Memory of Hurricane Dorian’s devastating and deadly impact remains at the forefront in the minds of East Grand Bahama residents, even after almost two years ago when the historic storm made landfall back in September 2019.
Following Dorian’s rage, many residents have decided not to return to the eastern end of the island, and those who remained are still in the rebuilding stage.
Now, with the start of the 2021 Hurricane Season Tuesday, June 1, residents who have rebuilt and are in the process of rebuilding say, should a storm threaten the area this season, “staying put” is not an option.
Sweeting’s Cay resident, Wilbur Tate, told this daily that while he survived the deadly Hurricane Dorian, staying in his home, should a weather system threaten the area again he would not stay.
Asked how he feels about the new hurricane season, as he still continues to rebuild his home Tate responded as follows: “I think about it, but what can I do? We just all have to prepare. But I know one thing, the chances that I took last time, I am not going to do it again.
“I will explain why I say that. You stay home, to secure your house; and your house is still gone. You stay home to secure your boat; the boat is still broken up, still gone. What sense does it make staying? All of these things you can always get back, but once your life is gone that is it.”
Nearly two years later after surviving the ordeal, Tate, though recovering from a stroke, continues to rebuild his home, which is directly behind his mother Marlene Feaster’s residence.
With sheetrock laying against the wall in his bedroom Tate said there still is a lot of work to be done.
“It (the house) is not quite together yet, but I am getting there. I built this building by putting wood together and people helping me. That is how I built this. I decided to do this on my own. Now I am getting a little help; but the building is already up.”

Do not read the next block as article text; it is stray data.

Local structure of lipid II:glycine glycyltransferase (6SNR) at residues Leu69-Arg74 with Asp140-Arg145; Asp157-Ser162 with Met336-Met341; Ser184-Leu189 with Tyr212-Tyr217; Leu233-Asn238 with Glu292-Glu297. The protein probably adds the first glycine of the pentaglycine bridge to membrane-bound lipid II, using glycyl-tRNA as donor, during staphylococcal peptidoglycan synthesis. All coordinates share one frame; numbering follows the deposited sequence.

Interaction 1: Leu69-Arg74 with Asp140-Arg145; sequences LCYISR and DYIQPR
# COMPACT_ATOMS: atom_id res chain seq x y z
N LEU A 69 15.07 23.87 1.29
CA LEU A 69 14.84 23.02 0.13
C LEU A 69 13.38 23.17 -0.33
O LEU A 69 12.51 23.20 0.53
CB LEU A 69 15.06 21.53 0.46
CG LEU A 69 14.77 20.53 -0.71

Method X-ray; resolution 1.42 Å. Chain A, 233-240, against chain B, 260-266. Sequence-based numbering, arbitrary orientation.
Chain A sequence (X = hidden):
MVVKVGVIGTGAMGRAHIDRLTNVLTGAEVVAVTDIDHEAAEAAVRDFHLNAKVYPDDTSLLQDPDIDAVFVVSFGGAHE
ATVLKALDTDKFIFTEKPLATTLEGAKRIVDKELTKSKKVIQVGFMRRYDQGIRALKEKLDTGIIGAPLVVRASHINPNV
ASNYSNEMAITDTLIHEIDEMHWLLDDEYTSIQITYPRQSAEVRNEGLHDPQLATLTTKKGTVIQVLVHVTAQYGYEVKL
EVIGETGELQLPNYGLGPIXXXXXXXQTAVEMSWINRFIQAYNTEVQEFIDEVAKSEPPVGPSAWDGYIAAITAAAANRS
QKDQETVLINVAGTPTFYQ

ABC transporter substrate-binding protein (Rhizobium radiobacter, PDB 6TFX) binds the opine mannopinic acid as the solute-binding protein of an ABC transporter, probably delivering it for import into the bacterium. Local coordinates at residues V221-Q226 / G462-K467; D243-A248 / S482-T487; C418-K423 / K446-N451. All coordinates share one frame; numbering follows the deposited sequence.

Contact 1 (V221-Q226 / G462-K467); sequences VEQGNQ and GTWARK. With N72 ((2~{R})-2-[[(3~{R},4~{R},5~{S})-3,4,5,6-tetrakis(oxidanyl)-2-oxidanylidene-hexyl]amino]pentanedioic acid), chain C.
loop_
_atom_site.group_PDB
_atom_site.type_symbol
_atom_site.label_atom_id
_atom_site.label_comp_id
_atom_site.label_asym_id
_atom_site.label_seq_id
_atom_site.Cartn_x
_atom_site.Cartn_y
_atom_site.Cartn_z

Tate recalled his 2019 hurricane ordeal.
“Dorian hit us in 2019, on a Sunday evening around 7:30 p.m. I was right here at my mother’s house. Around 10:30 that night, I called my sister and told them that half of the roof was off and half of the walls of the house had already fallen in. My brother and I were there.
“We moved to another part of the house, and then that part of the roof collapsed and fell in. We were underneath the roof, holding on until the breeze slowed down. It was useless running outside, not seeing where we were going and then the water catching us above our waist or higher. When the breeze dropped a little, we came outside and walked out to the road,” Tate remembered.
“I met my boat floating in the yard. One mind said to jump in the boat and run around the road, but I decided to walk down the road instead. Remember, it was dark and so, I could not see. I had to use my imagination and remember the area, because I grew up here. The first person I met was Mr. Cooper, who was in the two-story building down the road.
“I asked him if he was okay, as the building was already filled with water and everything was floating around him. I continued walking further and went to the home of Mr. Barry Cooper and he took me and my brother in. For four days we rode the storm out with him until the hurricane moved away,” he said.
Despite having suffered the stroke as well, Tate’s resiliency and optimism for the future remains strong, as with many residents on the small Cay.
“Well, things are moving; things are happening, but it will take time. We are going to get it back together. We have to continue to be grateful and have patience that things are going to get back. We just have to keep pushing,” he said, sounding quite confident.
Tate’s mother (Marlene Feaster) was one of the nine recipients in the first phase of Rotary International and the TK Foundation’s Sweeting’s Cay Home Project, where newly constructed homes were handed over to residents of the Cay on May 21.
It is the intention of the non-governmental organization (NGO) to continue the work with an additional two phases for at least 18 other homeowners on the Cay.
According to the National Oceanic and Atmospheric Administration (NOAA) there is a likely range of 13 to 21 named storms for the 2021 season. Six to 10 of those named storms can become hurricanes; three to five of them with the potential of becoming major hurricanes, categories three, four or five, with winds of 111 miles per hour (MPH) or higher.